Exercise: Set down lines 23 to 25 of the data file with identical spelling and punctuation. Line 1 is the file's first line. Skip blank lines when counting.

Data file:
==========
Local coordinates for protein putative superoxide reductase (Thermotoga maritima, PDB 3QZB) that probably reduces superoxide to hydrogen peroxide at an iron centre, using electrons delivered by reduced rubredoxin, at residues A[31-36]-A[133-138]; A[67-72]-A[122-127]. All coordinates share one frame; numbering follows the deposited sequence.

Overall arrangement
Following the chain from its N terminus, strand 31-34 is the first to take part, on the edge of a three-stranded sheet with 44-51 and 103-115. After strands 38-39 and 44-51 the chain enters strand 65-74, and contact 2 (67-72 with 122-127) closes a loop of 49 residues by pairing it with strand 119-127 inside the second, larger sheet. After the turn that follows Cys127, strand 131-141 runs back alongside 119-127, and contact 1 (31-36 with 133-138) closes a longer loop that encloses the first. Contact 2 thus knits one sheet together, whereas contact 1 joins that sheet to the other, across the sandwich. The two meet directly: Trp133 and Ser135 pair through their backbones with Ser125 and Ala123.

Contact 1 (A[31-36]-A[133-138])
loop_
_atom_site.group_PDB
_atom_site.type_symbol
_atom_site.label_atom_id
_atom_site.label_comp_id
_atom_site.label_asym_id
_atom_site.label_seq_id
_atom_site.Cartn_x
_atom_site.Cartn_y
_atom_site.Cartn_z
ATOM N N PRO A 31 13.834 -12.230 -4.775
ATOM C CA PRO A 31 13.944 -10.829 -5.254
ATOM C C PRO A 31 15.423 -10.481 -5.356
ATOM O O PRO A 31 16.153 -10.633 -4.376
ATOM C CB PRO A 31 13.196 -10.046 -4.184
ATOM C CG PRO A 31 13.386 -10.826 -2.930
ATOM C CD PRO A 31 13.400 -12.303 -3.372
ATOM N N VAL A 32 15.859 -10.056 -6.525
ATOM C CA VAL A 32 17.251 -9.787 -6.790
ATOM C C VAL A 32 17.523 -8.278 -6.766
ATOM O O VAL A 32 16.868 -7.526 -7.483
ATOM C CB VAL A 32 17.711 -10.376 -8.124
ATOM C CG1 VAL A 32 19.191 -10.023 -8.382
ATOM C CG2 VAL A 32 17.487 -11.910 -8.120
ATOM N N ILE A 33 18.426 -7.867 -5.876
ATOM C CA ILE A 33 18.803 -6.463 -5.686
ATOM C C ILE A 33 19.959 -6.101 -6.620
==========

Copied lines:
ATOM C CA VAL A 32 17.251 -9.787 -6.790
ATOM C C VAL A 32 17.523 -8.278 -6.766
ATOM O O VAL A 32 16.868 -7.526 -7.483